Happy New Year! And yes, I'm still chugging along slowly with my reading program. This one was tricky: there's not a lot of Moldovan literature translated into English. Most of what I found on offer at the library were books about the sex trafficking of Moldovans, which is of course an urgent issue to discuss but also seems kind of voyeuristic and creepy when explored from a foreigner's point of view...
Luckily, I managed to find a Kindle book about sex trafficking of Moldovans by an actual Moldovan...
And you know what? It's really not very well written. The English is hella awkward, and I don't know if there was even a proofreader involved. I'm kind of shocked to discover that the author describes herself as a writer, rather than just a well-meaning citizen who wanted to share the problems of her nation.
The flip side of the coin is that the book is a very compelling portrait of Moldova itself. It's got three young women as main characters: Doina, Larisa and the ill-fated Ksenia, who plans to be an artist but is trafficked abroad to Italy by her no-good-boyfriend Boris.
These girls are from country villages but educated enough to work in Western Europe, joining the huge migrant work force that emerged when Communism collapsed. And besides the horrors of sexual slavery, there's a detailed depiction of all that being Moldovan entails: growing up amidst rustic poverty, machismo and alcoholism, selling lice as folk medicine (inspired by Roma folk), a village witch who's really just a charlatan, the growing religious conservatism, a skilled diaspora reduced by their government's financial incompetence to manual labour in Italy and the UK...
Also the strange problems of identity—the main trio, like the population, are a mix of the different races that make up the nation, Roma and Romanian and Russian. The Moldovan national language is, in effect, Romanian, in spite of all their valiant desires to be known as a separate country.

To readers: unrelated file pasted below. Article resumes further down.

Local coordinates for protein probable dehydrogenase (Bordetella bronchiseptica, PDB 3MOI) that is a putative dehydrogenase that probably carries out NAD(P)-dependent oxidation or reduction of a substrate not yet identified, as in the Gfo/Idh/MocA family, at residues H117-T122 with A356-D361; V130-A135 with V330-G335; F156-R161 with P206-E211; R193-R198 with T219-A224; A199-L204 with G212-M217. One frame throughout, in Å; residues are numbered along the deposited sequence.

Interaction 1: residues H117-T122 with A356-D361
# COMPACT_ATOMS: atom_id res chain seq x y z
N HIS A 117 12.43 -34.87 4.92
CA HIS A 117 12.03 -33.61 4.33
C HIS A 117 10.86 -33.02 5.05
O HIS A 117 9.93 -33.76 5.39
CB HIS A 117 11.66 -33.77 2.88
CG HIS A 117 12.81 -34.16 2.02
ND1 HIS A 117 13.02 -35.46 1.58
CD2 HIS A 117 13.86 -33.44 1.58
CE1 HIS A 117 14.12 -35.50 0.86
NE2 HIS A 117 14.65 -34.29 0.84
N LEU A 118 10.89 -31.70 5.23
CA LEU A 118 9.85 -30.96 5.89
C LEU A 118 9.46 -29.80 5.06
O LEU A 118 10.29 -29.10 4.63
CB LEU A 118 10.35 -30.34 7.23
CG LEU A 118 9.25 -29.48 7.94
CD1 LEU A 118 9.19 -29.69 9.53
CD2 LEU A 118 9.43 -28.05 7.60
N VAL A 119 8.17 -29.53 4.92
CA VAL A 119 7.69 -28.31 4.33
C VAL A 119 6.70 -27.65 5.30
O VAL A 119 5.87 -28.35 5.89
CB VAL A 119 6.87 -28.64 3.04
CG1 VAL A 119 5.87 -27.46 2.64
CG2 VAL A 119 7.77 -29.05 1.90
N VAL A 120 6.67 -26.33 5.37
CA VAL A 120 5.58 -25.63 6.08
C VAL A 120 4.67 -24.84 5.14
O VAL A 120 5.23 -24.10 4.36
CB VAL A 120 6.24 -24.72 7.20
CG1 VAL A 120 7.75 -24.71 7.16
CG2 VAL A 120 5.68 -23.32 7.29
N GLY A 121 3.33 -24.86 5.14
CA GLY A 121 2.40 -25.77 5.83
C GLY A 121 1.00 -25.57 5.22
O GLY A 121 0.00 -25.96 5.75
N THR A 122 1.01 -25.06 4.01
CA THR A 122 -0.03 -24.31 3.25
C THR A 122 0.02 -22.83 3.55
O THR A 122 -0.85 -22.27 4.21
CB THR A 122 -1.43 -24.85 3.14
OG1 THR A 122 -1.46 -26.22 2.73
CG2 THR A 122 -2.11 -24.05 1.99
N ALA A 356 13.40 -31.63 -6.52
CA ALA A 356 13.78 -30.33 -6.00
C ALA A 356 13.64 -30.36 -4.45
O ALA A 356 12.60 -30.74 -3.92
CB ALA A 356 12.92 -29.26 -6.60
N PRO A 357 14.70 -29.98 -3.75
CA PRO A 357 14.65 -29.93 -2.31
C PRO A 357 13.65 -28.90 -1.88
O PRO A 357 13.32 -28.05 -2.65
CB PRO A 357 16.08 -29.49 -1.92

And though these women are depicted as the talented tenth who can rise above the problems of their people, starting overseas companies and newsletters to unite the diaspora, the ending is hella depressing. Brinzeanu evidently doesn't feel it's honest—or in the character of a Moldovan—to project an optimistic future, where good triumphs over evil and maybe someone who's been rescued from sexual slavery can actually be a survivor.
I don't want to give away too many details, but suffice to say that there is actually a worthwhile story in these pages. This author just needs an editor and a few redrafts. As most of us do, you know.
Representative quote: "The tragedy is that we are a starved nation. We are starved for food and like you say, Ichim, we are starved for assets too, slaving away blindly without a vision whatsoever beyond the immediate betterment of our material situation."
"We work so hard and despite it all, we are still poor — the poorest people in Europe, according to some sources," the surgeon-labourer hastened to add.
Next book: Nicolai Lilin's Siberian Education, from Transnistria. (That's right, it's another unrecognised state!)